by Marco Barajas
On May 13, Alexa Victoriano was elected as the 2016/17 Student Trustee for the Los Angeles Community College District. She will be sworn-in on June 8 in a board meeting at the district’s main office.
“When I heard I won, I first called my dad,” Victoriano said. “He was very proud of me but he didn’t understand what it meant, so I had to explain it to him.”
Victoriano, who was born in Torrance and lives in San Pedro, is a first generation child and the first girl in her family to graduate from high school. Her father did not finish school in Mexico, and her brother dropped out of high school.
“If I would have stayed in Mexico, I probably would have five kids and be in an abusive relationship,” Victoriano said. “I would not be able to express myself and be who I want to be. I was always getting in trouble for things that I would do. There really isn’t any women empowerment in Mexico, and it is sad to see.”
Many people identify Victoriano as a very well-rounded person with an extreme work ethic, but she said her life has been the opposite of that. She has been in and out of school, first attending Santa Monica Community College before transferring to Harbor College. Victoriano has dropped out of school many times because of work and having to work overtime many times.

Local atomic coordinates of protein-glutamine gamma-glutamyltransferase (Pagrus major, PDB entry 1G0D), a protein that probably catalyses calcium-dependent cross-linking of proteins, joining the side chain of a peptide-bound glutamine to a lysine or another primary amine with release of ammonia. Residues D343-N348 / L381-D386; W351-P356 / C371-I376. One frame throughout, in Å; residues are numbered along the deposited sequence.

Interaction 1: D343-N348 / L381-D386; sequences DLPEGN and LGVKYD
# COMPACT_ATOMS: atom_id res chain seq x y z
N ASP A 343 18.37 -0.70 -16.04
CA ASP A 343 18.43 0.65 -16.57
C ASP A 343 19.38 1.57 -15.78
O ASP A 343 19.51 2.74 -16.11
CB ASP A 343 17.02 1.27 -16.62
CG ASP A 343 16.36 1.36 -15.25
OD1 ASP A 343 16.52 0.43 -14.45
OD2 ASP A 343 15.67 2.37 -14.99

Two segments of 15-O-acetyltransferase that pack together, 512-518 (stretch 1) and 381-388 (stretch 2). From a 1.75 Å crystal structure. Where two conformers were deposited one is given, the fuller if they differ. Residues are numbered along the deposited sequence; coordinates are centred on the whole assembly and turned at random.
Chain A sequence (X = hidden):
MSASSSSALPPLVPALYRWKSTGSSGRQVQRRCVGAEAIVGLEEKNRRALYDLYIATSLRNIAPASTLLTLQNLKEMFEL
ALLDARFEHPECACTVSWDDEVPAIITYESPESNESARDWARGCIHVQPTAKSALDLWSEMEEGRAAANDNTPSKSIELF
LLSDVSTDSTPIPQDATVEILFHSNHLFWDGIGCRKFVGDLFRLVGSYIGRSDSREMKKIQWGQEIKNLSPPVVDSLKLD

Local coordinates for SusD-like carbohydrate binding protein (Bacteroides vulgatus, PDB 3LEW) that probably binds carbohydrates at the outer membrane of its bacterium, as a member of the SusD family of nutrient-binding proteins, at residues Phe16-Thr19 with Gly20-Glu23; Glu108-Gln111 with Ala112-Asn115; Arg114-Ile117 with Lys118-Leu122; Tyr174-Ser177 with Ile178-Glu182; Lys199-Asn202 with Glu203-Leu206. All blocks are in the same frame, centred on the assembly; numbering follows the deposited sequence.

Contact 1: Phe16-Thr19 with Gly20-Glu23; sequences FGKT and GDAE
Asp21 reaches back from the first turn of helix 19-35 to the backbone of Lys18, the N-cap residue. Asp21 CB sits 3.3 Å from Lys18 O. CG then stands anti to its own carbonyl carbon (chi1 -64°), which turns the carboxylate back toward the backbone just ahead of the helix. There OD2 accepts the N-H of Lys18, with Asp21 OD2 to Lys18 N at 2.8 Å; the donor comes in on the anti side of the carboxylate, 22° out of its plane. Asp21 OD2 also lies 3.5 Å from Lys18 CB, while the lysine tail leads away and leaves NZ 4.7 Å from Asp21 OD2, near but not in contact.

She is currently the Vice President of ASO, Puente, and the Pacific Islander Club. She is also the founder of Model United Natinos, LA Harbor Rotaract, and the Latino Caucus. She is majoring in Communications and Political Science and will be graduating from Harbor College in Spring of 2017.
“I have had a lot of mishaps along the way, and I’m glad I went through them because it has shaped me,” Victoriano said. “I finally have a balance in my life with work, school, and my personal life. I can thank my parents because they let me be who I want to be. I am really never home, they give me a lot of trust.”
She looks to use the same methods that have gotten her where she is today, in her new chapter as Student Trustee. Victoriano wants to fight for opportunities for AB540 students and help students like Jose Alvarez, a CSULB student who was deported in Feb., continue their education without being deported.
“I know it’s going to be hard, and I will receive a lot of backlash by the district, but it doesn’t stop me,” Victoriano said. “They are people that want to educate themselves, just because they are undocumented doesn’t make them different from us.”
She will officially start working for the board on June 10 and will be representing all nine schools in the district.
“I look forward to a good year,” Victoriano said. “I know I have the support of everyone.”